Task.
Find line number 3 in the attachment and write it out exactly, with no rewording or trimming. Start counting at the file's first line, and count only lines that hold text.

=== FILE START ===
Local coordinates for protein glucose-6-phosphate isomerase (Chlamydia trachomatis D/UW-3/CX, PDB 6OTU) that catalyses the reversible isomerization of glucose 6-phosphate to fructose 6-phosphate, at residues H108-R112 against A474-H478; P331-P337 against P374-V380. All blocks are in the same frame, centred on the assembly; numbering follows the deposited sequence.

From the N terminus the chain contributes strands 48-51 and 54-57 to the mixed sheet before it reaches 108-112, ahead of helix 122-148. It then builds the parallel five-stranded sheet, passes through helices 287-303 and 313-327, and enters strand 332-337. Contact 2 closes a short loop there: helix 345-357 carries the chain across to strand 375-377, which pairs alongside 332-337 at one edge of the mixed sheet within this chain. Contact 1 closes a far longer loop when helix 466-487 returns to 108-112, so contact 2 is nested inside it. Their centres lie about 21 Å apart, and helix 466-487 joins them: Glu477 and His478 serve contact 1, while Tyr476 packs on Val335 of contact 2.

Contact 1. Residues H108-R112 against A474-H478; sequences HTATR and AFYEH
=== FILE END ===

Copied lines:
Contact 1. Residues H108-R112 against A474-H478; sequences HTATR and AFYEH